Please note: These pages are part of my RS 125 Workshop Page on my web blog and they are not related to the manufacturer Aprilia/Piaggio. These are self-written repair instructions, hints, tips and tricks for the old Aprilia RS 125 with two-stroke engine until year 2012. This blog is operated by a private individual without commercial background and without any benefits. There is absolutely no warranty. Any liability for any kind of damage that may be related to information from this website is totally denied. Use at your own risk.
There are several issues on the airbox that can be changed or have to be considered:
- Air filter mat pressure drop
- Air intake hose pressure drop
- Air box resonance
- Intake noise
There are totally different approaches and opinions on how to tune the air intake system, either the stock airbox gets optimized or everything gets changed to achieve maximum air flow. The reduction in pressure drop can be noticed at very high engine rpm (the pressure drop increases approximately as the square of the volume flow). The overall performance increase is still quite small, there is no magic trick to achieve lots of hp here.
Please note: Changing the air intake or air filter might void your vehicles license, log-book or registration, depending on your local laws. In the European union, any unapproved changes made on the air intake system without proper certification will void the homologation of the bike.
Replace filter mat
You can optimize the original air filter by replacing the filter mat with a filter mat with a lower flow resistance. Suitable air filter mats are available from TwinAir, Polini or Pipercross, and other manufacturers also offer universally suitable filter mats. The air filter mat installed as standard also actually does its job very well (subject: maintain standard condition).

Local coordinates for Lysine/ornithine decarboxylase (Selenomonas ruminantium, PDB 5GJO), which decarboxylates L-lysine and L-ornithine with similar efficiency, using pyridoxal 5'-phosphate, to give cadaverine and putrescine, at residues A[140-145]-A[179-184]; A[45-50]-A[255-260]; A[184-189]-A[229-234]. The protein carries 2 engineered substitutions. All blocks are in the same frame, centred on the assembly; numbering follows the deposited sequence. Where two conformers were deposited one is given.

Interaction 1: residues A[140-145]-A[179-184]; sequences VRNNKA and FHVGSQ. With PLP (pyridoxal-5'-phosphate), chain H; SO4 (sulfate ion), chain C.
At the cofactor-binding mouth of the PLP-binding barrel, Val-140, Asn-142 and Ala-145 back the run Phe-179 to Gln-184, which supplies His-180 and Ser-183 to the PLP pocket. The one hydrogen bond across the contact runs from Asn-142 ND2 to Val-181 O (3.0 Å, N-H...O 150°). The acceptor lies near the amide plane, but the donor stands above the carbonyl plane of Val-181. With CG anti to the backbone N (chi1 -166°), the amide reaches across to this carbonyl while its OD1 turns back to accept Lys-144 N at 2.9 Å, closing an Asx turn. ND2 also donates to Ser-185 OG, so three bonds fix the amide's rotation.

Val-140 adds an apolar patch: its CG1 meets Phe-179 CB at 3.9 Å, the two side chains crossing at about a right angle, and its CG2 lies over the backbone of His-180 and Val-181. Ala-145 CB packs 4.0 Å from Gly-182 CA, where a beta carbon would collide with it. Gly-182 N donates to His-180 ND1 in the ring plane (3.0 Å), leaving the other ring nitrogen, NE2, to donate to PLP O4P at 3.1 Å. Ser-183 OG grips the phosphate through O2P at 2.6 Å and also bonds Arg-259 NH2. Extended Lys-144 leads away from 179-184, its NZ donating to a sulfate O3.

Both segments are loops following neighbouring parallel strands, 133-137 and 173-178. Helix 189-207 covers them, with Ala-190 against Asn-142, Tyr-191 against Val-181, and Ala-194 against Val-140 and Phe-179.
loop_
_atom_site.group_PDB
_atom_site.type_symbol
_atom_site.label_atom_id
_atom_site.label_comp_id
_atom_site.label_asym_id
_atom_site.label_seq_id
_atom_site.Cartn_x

How the airbox works
The air filter box is a dynamic system with a resonant frequency in which vibrations in the air filter are intentionally used. As soon as the amount of gas flowing to the carburetor decreases after the engine intake stroke, the moving air mass in the intake hose presses on the air volume in the air filter box due to its inertia, thereby increasing the pressure for the next intake stroke. This is called a resonator. By using those effects, energy which would otherwise be lost as noise is used and the overall noise of the bike is dramatically reduced.
The intake sleeve therefore absorbs the noise by being part of the resonator. The whole air filter box can be described approximately using the formulas of a Helmholz resonator. The resonant frequency f is calculated from the speed of sound c, air filter volume V as well as length L, hydraulic diameter d (of one pipe) and total cross-section A of the intake sleeve as follows:
f = c / 2 / π ⋅ sqrt(A / V / (L + 0.8 ⋅ d))
This shows how the resonant frequency f, at which the effect is effective, changes: Both increasing the cross-section A of the air intake hose and shortening the length L will lead to an increase in the resonant frequency, i.e. to a shift in engine charging by the resonator toward higher rpm.